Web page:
China's Stock Rout may Increase Financial Volatility | Be Korea-savvy

China’s Stock Rout may Increase Financial Volatility

Finance Minister Choi Kyung-hwan (3rd from R) attends a meeting of financial sector leaders in Seoul on Jan. 5, 2015. (Image : Yonhap)

Finance Minister Choi Kyung-hwan (3rd from R) attends a meeting of financial sector leaders in Seoul on Jan. 5, 2015. (Image : Yonhap)

SEOUL/SEJONG, Jan. 5 (Korea Bizwire)China’s sudden stock crash could increase financial volatility requiring tougher government monitoring though its impact on the local market would be limited, South Korea’s top economic policymaker said Tuesday.

In a meeting with leaders from the country’s financial sector in Seoul, Finance Minister Choi Kyung-hwan pointed out Monday’s crash and mounting geopolitical uncertainties in the Middle East are heightening concerns across the board.

“The market seems to be responding excessively even to relative minor developments,” said the official, who doubles as deputy prime minister in charge of the country’s financial affairs. “Under such circumstances it is likely that market volatility will be an issue for the time being.”

Trading on China’s stock market was suspended completely after share prices plunged more than 7 percent, even after regulators enacted the circuit breaker systems to calm investors.

The crash follows disappointing industrial output figures for the world’s No. 2 economy in December. The panic caused stock markets in Asia and the United States to give up ground, with South Korea’s benchmark KOSPI dropping 2.2 percent during the trading session.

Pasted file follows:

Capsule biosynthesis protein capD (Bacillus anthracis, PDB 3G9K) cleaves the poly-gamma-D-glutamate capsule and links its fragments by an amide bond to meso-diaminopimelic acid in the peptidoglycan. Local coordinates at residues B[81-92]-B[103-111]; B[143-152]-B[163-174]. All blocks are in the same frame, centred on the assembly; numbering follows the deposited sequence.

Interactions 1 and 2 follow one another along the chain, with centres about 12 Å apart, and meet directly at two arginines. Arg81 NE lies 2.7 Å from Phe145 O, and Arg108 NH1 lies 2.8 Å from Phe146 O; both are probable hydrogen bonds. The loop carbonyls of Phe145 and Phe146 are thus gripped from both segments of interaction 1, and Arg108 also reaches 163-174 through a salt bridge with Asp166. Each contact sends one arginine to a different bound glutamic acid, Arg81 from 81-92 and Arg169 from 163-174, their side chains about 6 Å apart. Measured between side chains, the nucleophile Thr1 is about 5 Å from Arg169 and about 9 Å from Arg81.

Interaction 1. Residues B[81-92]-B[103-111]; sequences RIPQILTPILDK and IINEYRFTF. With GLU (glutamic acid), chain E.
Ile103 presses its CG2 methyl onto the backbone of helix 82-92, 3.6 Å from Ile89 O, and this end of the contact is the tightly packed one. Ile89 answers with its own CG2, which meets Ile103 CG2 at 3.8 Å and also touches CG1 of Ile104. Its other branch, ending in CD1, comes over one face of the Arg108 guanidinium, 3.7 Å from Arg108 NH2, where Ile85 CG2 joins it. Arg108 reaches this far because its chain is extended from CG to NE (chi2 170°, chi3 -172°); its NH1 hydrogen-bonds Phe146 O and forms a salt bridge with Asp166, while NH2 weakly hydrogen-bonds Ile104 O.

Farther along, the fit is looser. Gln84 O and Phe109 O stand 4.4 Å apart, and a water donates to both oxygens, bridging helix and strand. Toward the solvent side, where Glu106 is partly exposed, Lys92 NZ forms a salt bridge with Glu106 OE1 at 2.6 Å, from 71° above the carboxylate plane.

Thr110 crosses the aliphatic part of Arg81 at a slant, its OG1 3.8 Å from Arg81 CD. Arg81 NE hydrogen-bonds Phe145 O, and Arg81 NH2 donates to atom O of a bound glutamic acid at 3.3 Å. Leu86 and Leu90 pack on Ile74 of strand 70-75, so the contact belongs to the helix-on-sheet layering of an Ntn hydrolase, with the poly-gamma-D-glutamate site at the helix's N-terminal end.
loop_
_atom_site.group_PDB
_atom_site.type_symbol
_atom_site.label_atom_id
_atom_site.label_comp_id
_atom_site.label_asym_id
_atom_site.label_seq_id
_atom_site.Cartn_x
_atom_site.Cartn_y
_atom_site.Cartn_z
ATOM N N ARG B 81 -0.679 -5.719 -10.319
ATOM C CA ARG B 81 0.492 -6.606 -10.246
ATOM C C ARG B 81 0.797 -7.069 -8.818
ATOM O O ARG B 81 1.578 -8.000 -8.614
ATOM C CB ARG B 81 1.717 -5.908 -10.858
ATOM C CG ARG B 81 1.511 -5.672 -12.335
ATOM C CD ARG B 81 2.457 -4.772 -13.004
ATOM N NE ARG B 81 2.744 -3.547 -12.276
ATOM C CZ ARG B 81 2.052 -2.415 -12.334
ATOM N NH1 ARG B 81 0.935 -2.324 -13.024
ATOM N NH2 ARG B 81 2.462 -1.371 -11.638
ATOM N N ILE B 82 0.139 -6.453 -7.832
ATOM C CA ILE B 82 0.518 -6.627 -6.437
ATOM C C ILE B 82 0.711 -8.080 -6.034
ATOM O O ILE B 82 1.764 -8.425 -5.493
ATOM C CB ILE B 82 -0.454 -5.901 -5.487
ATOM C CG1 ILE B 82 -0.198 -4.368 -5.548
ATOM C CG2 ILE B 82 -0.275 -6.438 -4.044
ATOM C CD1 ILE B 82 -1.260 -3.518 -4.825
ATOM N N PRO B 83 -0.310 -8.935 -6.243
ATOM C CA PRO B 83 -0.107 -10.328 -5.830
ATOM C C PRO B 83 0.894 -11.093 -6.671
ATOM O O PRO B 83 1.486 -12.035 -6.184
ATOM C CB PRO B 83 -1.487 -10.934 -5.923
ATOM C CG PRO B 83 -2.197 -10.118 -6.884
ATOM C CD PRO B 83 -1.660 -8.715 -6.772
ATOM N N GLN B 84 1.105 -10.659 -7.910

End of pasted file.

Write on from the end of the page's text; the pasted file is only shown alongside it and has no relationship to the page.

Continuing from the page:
Choi said to cope with this development, the government will raise monitoring of the financial and foreign exchange markets and redouble efforts to alleviate undue concerns.

The minister then emphasized that for the time being, global market jitters will have a limited impact on the domestic economy.

Reflecting this, South Korea’s benchmark KOSPI gained 11.77 points, or 0.61 percent, to end Tuesday’s trading at 1,930.53. The U.S. dollar that shot up a sharp 15 won vis-a-vis the Korean won on Monday, also lost ground to the local currency as the market regained some of its composure.

The policymaker’s remark comes after Choi Hee-nam, deputy finance minister for international affairs, said after an emergency meeting earlier in the day that Monday’s scare may have been due to “technical issues” like the introduction of the circuit breaker system. He suggested that the system may have inadvertently triggered panic among investors.

“While China’s industrial output numbers were not good, other indicators are not that bad,” the official stressed.


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